- Study suggests that physicians’ decisions are directly influenced by patients’ BMI when choosing statin dose.
- Patients with high BMI receive high dose of statin treatment even after correcting for potential confounding factors such as diabetes or a history of ischaemic heart disease.
- Study proposes the use of established risk scores to guide clinical decision making lipid-lowering therapy.
Why this matters
- Current guidelines recommend lowering low-density lipoprotein cholesterol (LDL-C) as the main focus for treatment of dyslipidaemia.
- Statins form the backbone of lipid-lowering treatment; however, there is no clarity on the factors influencing their prescription in clinical practice.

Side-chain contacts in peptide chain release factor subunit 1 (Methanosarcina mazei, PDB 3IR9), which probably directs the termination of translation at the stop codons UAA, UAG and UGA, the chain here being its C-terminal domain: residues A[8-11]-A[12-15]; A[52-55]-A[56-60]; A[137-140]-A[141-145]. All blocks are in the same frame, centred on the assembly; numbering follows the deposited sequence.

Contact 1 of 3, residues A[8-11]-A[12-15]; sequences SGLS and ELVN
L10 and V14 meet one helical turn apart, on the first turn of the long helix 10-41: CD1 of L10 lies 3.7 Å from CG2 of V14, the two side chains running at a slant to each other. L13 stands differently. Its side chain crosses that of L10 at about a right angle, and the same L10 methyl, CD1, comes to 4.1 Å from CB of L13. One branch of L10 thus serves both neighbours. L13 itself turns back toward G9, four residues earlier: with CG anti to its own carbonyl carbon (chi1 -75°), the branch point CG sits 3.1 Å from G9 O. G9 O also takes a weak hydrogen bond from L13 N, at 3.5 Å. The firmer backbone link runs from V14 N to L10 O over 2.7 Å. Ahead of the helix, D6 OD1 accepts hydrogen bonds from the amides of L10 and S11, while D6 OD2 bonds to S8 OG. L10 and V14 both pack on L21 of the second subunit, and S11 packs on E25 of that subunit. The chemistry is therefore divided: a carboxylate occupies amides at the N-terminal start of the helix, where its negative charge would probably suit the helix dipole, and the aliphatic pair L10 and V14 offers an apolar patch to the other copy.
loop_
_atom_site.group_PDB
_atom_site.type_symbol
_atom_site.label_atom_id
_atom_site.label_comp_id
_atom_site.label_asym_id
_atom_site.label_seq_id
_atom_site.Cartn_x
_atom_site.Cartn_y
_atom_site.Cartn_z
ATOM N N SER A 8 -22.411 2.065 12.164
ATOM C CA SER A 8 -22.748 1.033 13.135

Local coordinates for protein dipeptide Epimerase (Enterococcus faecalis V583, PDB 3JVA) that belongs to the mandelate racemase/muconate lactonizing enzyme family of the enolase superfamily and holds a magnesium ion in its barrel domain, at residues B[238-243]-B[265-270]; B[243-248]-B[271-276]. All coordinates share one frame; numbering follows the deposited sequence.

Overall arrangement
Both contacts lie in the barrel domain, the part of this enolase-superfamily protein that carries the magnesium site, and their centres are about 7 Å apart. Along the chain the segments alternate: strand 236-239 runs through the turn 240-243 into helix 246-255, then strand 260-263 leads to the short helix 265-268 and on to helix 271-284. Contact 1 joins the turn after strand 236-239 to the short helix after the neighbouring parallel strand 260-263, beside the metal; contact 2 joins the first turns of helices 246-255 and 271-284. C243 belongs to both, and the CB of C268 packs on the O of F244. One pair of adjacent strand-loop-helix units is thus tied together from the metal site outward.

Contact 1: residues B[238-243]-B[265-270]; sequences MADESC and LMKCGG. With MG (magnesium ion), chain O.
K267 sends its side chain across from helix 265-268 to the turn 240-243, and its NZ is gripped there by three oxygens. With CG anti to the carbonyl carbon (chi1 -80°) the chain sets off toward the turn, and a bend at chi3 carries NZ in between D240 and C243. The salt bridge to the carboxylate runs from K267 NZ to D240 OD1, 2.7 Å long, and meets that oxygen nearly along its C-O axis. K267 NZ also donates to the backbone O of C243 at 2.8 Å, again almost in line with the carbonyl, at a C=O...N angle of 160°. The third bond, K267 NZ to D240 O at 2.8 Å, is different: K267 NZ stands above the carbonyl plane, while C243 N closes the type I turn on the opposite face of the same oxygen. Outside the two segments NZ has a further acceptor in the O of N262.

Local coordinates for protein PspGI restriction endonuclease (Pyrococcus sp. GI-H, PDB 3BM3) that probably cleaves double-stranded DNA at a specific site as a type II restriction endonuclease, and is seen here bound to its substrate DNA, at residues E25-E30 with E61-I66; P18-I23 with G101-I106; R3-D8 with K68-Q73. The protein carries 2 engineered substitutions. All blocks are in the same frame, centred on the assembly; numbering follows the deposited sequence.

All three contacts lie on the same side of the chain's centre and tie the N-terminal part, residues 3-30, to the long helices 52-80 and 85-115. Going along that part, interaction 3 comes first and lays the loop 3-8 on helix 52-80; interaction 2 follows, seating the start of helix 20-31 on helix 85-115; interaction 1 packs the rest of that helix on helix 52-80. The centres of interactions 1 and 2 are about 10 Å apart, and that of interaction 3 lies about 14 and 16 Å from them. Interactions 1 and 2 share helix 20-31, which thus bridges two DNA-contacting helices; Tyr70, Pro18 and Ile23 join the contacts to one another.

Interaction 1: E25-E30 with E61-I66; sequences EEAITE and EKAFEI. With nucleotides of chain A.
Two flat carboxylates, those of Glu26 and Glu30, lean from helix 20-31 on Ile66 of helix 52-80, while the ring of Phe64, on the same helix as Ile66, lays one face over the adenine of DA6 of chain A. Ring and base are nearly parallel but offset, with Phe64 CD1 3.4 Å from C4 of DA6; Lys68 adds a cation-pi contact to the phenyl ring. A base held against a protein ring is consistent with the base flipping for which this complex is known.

- Cross-sectional, observational study of 52,916 patients with dyslipidaemia undergoing statin treatment from the Dyslipidaemia International Study (DYSIS).
- Funding: None disclosed.
- Overall, 1.1% of the patients were underweight (BMI, 2), 33.1% had normal weight (18.5-24.9 kg/m2), 41.5% were overweight (25-29.9 kg/m2), 17.1% had class I obesity (30.0-34.9 kg/m2), 5.0% had class II obesity (35-39.9 kg/m2) and 2.1% had class III obesity (≥40 kg/m2).
- BMI showed a negative correlation with high-density lipoprotein cholesterol, positive correlation with triglycerides (P<.0001 for both and no correlation with ldl-c>
- Statin dosage showed a positive correlation with BMI (P=.001) and remained significant even after adjustments (OR, 2.4; 95% CI, 2.0-3.0).
- Observational study.